Small mammal use of modified culverts on the Lolo South project of western Montana – an update

  • Published source details Foresman K.R. (2003) Small mammal use of modified culverts on the Lolo South project of western Montana – an update. Proceedings of the 2003 International Conference on Ecology and Transportation, Center for Transportation and the Environment, North Carolina State University Raleigh NC, USA, 342-343.


This study is summarised as evidence for the following.

Action Category

Install tunnels/culverts/underpass under roads

Action Link
Terrestrial Mammal Conservation
  1. Install tunnels/culverts/underpass under roads

    A study in 2001–2003 along a highway through wetlands in Montana, USA (Foresman 2003) found that a range of mammals used culverts, including those with shelves fastened to sides. Twenty-three mammal species used culverts. These included six of the seven small mammal species that were recorded by trapping outside tunnel entrances; meadow vole Microtus pennsylvanicus, deer mouse Peromyscus maniculatus, vagrant shrew Sorex vagrans, Columbian ground squirrel Spermophilus columbianus, short-tailed weasel Mustela erminea and striped skunk Mephitis mephitis. Other mammals recorded using culverts included white-tailed deer Odocoileus virginianus, muskrat Ondatra zibethicus, raccoon Procyon lotor, coyote Canis latrans and red fox Vulpes vulpes. When water covered culvert floors, deer mice, short-tailed weasels, striped skunks and raccoons travelled along shelves in culverts. Meadow voles used tubes along culvert shelves. At least ten culverts (total number not clear) were monitored along a 6-mile section of Highway 93. Five had 25-inch-wide shelves installed. Culverts included some of 3–4 feet diameter and may have included others up to 10 feet wide. Monitoring was conducted from October 2001 to 2003 using heat- and motion-triggered cameras. Each month (March–October), small mammal populations adjacent to culverts were censused using 25 live traps, over three days.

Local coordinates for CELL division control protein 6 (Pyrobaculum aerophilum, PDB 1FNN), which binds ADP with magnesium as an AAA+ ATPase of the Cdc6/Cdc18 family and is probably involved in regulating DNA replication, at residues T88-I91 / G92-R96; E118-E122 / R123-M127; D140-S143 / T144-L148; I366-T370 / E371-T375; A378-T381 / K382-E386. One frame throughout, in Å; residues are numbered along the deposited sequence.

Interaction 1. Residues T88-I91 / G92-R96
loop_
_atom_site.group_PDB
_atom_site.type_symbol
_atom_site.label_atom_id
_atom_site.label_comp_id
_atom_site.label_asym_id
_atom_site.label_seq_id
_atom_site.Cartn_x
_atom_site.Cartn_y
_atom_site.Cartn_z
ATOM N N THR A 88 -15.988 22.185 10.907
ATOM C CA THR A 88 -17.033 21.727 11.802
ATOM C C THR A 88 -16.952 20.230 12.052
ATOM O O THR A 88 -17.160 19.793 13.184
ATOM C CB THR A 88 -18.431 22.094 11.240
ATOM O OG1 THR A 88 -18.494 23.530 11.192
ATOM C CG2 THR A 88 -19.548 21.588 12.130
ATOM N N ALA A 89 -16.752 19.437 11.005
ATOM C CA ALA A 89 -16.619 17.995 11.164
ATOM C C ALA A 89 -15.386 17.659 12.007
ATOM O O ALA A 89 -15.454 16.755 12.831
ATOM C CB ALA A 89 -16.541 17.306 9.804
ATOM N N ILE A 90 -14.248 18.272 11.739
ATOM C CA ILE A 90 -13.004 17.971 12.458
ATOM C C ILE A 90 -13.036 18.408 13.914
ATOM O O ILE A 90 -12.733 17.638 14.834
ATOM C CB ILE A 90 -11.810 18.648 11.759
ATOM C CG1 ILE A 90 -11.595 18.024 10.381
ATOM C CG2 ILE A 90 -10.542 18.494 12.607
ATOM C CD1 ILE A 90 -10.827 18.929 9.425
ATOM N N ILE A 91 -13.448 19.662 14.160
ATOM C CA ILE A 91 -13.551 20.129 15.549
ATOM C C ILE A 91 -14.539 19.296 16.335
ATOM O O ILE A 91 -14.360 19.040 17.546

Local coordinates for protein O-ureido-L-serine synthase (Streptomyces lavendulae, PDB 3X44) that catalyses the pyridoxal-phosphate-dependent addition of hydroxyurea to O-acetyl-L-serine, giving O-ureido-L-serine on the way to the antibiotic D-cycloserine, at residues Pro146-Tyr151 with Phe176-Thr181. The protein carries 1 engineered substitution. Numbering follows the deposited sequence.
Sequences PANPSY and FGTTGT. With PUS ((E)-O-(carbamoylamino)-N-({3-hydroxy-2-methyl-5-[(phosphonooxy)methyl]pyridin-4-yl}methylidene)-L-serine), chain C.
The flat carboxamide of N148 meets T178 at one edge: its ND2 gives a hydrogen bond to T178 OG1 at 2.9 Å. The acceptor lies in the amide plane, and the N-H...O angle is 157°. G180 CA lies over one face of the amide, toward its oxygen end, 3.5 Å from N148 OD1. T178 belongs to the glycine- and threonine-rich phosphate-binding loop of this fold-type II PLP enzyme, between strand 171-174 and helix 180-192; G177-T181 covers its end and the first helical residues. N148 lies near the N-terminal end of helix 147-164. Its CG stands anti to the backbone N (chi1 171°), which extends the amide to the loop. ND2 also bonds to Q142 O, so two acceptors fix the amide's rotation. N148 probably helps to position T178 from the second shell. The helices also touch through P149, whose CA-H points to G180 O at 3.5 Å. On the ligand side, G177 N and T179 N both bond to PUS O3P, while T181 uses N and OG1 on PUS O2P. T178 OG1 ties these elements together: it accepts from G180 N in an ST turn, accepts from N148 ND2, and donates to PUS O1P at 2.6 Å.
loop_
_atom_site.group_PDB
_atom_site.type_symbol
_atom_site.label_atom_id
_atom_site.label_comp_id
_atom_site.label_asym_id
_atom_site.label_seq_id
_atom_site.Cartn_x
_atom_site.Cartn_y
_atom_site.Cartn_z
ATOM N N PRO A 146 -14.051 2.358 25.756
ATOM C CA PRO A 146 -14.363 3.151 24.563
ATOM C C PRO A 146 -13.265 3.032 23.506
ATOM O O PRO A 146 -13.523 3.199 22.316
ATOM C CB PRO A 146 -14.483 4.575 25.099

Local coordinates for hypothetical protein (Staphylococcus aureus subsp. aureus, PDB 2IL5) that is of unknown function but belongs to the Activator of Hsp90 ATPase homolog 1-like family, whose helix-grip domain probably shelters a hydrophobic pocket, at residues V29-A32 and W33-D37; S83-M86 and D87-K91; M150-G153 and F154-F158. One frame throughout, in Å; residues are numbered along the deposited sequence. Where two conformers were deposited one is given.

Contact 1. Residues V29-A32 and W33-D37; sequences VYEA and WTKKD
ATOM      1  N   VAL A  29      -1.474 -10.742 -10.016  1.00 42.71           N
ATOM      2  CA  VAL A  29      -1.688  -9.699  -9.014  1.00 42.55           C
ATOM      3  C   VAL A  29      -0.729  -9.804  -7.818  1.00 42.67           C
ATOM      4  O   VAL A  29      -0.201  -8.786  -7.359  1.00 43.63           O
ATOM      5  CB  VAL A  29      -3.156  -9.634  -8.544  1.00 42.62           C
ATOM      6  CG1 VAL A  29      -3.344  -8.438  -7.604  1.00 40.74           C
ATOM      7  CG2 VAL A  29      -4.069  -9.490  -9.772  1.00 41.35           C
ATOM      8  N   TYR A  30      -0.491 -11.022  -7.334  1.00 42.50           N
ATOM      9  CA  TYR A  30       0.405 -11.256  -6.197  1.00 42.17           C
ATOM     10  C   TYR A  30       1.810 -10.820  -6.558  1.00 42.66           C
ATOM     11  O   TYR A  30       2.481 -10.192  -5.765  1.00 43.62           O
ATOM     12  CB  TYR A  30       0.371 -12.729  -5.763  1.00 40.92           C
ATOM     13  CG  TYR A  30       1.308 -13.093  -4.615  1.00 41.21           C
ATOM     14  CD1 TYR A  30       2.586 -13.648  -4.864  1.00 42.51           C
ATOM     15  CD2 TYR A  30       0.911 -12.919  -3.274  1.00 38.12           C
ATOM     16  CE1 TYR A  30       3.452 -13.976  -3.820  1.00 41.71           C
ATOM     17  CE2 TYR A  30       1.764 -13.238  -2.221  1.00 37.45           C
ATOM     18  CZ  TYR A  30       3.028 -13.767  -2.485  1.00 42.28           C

(Summarised by: Rebecca K. Smith)

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